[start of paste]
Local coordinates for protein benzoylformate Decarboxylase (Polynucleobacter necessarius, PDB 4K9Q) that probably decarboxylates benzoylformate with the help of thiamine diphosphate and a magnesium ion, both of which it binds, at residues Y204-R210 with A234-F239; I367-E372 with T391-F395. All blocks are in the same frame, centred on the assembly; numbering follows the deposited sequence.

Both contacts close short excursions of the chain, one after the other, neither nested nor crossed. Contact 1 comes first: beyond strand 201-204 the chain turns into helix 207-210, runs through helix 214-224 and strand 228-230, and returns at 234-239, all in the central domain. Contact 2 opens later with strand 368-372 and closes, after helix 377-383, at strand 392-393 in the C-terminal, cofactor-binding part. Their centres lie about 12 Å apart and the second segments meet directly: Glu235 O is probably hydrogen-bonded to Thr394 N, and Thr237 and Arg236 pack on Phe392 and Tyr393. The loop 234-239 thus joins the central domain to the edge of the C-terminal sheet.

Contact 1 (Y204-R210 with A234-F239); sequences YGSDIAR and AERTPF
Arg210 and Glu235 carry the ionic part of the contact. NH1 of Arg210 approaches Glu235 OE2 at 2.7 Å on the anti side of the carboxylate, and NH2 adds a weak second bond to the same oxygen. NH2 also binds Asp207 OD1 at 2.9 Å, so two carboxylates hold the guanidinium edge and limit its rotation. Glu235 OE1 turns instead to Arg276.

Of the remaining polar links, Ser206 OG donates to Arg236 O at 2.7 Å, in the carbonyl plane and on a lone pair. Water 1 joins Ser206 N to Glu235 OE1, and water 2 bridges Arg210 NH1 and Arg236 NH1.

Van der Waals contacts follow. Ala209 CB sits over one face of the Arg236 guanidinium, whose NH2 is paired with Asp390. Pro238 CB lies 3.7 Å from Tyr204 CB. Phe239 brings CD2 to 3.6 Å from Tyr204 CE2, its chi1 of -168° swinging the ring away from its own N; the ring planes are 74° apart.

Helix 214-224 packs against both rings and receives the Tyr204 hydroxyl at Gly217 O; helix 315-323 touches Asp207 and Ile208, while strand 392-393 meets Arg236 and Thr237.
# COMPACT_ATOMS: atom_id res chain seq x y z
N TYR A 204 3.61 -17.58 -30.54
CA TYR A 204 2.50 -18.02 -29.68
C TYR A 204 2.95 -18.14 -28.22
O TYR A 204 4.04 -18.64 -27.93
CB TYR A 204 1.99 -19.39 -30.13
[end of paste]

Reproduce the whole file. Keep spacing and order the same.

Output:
Local coordinates for protein benzoylformate Decarboxylase (Polynucleobacter necessarius, PDB 4K9Q) that probably decarboxylates benzoylformate with the help of thiamine diphosphate and a magnesium ion, both of which it binds, at residues Y204-R210 with A234-F239; I367-E372 with T391-F395. All blocks are in the same frame, centred on the assembly; numbering follows the deposited sequence.

Both contacts close short excursions of the chain, one after the other, neither nested nor crossed. Contact 1 comes first: beyond strand 201-204 the chain turns into helix 207-210, runs through helix 214-224 and strand 228-230, and returns at 234-239, all in the central domain. Contact 2 opens later with strand 368-372 and closes, after helix 377-383, at strand 392-393 in the C-terminal, cofactor-binding part. Their centres lie about 12 Å apart and the second segments meet directly: Glu235 O is probably hydrogen-bonded to Thr394 N, and Thr237 and Arg236 pack on Phe392 and Tyr393. The loop 234-239 thus joins the central domain to the edge of the C-terminal sheet.

Contact 1 (Y204-R210 with A234-F239); sequences YGSDIAR and AERTPF
Arg210 and Glu235 carry the ionic part of the contact. NH1 of Arg210 approaches Glu235 OE2 at 2.7 Å on the anti side of the carboxylate, and NH2 adds a weak second bond to the same oxygen. NH2 also binds Asp207 OD1 at 2.9 Å, so two carboxylates hold the guanidinium edge and limit its rotation. Glu235 OE1 turns instead to Arg276.

Of the remaining polar links, Ser206 OG donates to Arg236 O at 2.7 Å, in the carbonyl plane and on a lone pair. Water 1 joins Ser206 N to Glu235 OE1, and water 2 bridges Arg210 NH1 and Arg236 NH1.

Van der Waals contacts follow. Ala209 CB sits over one face of the Arg236 guanidinium, whose NH2 is paired with Asp390. Pro238 CB lies 3.7 Å from Tyr204 CB. Phe239 brings CD2 to 3.6 Å from Tyr204 CE2, its chi1 of -168° swinging the ring away from its own N; the ring planes are 74° apart.

Helix 214-224 packs against both rings and receives the Tyr204 hydroxyl at Gly217 O; helix 315-323 touches Asp207 and Ile208, while strand 392-393 meets Arg236 and Thr237.
# COMPACT_ATOMS: atom_id res chain seq x y z
N TYR A 204 3.61 -17.58 -30.54
CA TYR A 204 2.50 -18.02 -29.68
C TYR A 204 2.95 -18.14 -28.22
O TYR A 204 4.04 -18.64 -27.93
CB TYR A 204 1.99 -19.39 -30.13